1. Map your default position when approaching a task
  2. Plot your journey – challenge yourself
  3. Take stock – how will this be perceived; what are the strengths and potential drawbacks?
  4. Move to the next stage – is it propelling or hindering you? … next steps
  5. Future-proof – tweak, shift, reinvent
  6. Do it all over again.

It all begins with that first step of mapping your default position. It all begins with a realisation, a thought, just like the Buddha said. With a little perseverance and possibly the help of a friend, it can transform us.

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The Digital Transformation Project (DTP): termly update  

There is a lot going on in the digital transformation project. Jane Van de Ban, Birkbeck’s Digital Content Manager, provides this summary of activity over the past term.

What are we doing?
We are upgrading the Birkbeck school/department web presence, to provide entirely new, refreshed content, including new images, and improved navigation. With five school sites, 18 department sites, 21 microsites and over 32,000 content items – pages, images, files, events and news stories – all of which need to be reviewed and upgraded – this is a huge undertaking.  

Our objectives are to:  

  • review all the content, topic by topic and piece by piece  
  • decide what needs to be retained and upgraded
  • consider how best to present this information online, via workshops with subject experts from across the Birkbeck community
  • ensure that all content:
    • fulfils user needs  
    • meets our digital standards  
    • is fully optimised, to ensure that Google and other search engines index it properly 
  • build appropriate wayfinding pages, comprised of high-quality images and signpost text, to improve navigation across the Birkbeck site. 

Welcome to our expanded project team
Due to pressing technical issues with our content management system (CMS), Plone, we need to deliver this project by the start of the 2019-20 academic year. To help us deliver this ambitious project, our team has grown, with freelance editors and web staff from all of our schools working alongside us for a few days each month.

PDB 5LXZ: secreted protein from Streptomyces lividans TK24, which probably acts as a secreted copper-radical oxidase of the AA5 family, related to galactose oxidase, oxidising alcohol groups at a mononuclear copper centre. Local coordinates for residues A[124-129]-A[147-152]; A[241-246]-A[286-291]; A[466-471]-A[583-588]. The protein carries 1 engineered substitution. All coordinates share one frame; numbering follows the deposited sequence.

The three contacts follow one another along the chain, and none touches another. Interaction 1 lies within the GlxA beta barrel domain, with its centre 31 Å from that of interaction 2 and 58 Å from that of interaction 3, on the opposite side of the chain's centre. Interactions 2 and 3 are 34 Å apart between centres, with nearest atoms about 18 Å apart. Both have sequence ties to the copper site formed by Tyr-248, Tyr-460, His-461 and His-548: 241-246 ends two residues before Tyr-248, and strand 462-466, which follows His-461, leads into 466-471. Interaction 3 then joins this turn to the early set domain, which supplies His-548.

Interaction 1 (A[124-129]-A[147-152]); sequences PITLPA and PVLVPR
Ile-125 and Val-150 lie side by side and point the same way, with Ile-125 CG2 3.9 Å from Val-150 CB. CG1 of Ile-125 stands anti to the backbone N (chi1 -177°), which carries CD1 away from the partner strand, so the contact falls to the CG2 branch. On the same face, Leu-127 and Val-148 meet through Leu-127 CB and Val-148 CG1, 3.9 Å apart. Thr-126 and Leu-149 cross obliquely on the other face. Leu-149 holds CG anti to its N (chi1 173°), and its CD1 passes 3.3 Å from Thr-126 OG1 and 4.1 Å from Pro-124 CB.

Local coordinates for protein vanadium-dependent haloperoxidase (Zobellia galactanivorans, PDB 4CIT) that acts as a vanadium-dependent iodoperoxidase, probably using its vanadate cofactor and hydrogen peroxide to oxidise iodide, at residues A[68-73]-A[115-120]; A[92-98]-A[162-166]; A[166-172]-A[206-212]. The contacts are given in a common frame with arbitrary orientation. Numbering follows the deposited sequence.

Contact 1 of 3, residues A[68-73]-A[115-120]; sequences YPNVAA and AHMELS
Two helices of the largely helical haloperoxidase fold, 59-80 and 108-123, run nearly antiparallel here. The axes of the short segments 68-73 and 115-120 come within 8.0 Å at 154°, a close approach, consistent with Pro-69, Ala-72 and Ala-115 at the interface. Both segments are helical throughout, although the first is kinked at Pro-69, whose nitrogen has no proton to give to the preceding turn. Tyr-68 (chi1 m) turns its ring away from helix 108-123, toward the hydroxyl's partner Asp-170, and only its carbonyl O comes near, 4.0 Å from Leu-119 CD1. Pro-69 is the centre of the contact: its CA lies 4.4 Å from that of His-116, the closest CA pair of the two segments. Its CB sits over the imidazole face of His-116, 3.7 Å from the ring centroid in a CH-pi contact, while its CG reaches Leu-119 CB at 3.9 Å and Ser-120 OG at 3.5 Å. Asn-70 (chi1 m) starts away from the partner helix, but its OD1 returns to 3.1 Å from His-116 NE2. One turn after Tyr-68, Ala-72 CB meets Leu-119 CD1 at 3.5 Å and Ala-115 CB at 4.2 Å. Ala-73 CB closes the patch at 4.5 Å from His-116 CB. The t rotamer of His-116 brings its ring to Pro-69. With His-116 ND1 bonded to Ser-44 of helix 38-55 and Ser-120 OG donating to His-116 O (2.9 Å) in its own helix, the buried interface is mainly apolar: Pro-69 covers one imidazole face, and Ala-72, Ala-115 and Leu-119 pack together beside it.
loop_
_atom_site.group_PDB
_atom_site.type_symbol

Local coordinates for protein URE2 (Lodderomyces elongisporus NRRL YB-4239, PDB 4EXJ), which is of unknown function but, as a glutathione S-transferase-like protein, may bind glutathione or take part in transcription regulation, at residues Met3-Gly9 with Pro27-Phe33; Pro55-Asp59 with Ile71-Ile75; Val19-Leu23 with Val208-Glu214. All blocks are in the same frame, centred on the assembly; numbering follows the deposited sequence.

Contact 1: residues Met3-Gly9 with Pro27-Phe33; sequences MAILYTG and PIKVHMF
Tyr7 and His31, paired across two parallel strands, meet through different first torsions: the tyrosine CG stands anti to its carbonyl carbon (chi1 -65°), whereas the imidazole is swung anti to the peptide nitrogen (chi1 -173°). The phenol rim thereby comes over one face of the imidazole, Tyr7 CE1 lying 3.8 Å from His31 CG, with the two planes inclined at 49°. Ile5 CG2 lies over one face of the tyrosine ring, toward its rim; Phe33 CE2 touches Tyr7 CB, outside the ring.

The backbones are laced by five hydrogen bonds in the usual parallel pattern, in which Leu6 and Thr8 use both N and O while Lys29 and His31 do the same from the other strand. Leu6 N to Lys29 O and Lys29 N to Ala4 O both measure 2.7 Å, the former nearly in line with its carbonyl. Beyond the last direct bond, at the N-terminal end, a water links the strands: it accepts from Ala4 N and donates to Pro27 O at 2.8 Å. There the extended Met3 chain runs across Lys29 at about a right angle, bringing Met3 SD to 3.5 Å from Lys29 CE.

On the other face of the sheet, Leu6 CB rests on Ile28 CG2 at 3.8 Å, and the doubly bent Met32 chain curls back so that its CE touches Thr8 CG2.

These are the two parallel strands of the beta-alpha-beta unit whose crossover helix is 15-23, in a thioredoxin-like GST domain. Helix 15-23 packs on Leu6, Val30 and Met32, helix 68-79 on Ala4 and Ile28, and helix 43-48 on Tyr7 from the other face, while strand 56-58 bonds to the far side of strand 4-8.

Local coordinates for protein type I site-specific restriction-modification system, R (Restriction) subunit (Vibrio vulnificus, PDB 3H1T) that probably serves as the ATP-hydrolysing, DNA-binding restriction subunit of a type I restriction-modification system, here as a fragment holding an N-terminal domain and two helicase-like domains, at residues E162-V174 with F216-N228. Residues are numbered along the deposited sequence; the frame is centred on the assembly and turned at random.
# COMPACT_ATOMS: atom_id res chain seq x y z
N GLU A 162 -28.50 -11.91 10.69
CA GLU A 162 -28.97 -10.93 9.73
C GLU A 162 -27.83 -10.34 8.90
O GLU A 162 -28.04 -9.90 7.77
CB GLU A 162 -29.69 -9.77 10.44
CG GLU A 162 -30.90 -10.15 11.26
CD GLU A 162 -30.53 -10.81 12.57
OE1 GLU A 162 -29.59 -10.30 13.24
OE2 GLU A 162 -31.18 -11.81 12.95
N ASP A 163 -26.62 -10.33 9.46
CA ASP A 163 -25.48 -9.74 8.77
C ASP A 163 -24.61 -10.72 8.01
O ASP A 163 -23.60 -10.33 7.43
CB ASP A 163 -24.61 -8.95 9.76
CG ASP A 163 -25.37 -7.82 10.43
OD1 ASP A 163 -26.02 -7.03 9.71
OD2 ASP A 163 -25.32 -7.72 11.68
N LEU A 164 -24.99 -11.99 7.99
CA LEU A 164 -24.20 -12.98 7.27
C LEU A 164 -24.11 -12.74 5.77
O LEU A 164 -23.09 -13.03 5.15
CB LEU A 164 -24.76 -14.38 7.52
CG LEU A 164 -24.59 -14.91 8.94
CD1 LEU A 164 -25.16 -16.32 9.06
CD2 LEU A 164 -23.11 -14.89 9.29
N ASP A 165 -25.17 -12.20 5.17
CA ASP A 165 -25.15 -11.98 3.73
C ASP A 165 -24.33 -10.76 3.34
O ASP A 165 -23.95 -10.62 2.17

So, a special welcome to Ollie Chinyere (Arts), Yossie Olaleye and Aaliyah Archer (BEI), Louise Ross and Matt Wicks (Law), Pauline Jones (Science) and Antonio Terzini (SSHP) and our freelance editors, Rebecca Slegg and Denise Drake.  

Improving access to MPhil/PhD funding information
At our launch workshop, subject experts told us the following about MPhil/PhD funding: 

MPhil/PhD funding is hugely complex and requires knowledge of different funders’ priorities and processes, as well as the conditions attendant on them.  

Funding is not static – it is awarded throughout the recruitment cycle. So, we need a flexible web solution that allows us to add and withdraw funding throughout the year.  

Information on funding needs to be easy to understand for both prospective students and academics, as the latter need to provide specialist information on the full range of MPhil/PhD funding available. 

Based on this workshop, we have developed a bespoke MPhil/PhD funding resource (on our development site) and shared it with subject experts across the College, who gave us extensive and helpful feedback, mostly related to the layout of the new wayfinding page. We have now revised and updated the content and aim to get final sign-off in January, after which we will schedule the go-live. 

Rationalising application information for MPhil/PhD applicants
As with funding information, you will find application information for prospective MPhil/PhD research students scattered across the Birkbeck website. The objective is to make it as easy as possible for users to read and follow our advice before applying.